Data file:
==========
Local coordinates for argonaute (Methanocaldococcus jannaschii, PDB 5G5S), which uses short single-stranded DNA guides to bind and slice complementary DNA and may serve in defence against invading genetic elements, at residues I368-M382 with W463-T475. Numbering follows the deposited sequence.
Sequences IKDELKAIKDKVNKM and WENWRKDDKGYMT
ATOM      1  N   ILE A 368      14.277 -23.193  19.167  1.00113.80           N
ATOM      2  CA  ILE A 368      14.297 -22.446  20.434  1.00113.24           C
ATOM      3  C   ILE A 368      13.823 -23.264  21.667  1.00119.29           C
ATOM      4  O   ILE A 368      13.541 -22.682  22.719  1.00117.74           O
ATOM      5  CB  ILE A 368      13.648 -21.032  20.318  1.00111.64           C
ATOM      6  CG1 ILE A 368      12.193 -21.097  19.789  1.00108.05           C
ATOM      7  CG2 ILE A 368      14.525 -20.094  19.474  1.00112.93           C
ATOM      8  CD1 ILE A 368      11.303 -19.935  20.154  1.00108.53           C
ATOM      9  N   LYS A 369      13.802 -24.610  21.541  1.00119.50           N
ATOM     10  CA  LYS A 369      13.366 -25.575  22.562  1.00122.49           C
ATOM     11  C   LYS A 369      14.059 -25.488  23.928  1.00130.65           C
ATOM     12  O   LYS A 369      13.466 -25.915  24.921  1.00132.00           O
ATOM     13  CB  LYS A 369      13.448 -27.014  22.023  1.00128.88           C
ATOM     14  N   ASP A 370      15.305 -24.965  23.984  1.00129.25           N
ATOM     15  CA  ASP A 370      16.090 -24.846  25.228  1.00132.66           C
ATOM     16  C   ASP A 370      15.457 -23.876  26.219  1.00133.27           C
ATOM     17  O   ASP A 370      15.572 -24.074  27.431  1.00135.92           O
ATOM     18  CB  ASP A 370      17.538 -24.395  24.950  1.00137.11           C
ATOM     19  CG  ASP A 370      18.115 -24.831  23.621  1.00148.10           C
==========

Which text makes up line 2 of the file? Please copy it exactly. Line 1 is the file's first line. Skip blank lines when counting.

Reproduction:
Sequences IKDELKAIKDKVNKM and WENWRKDDKGYMT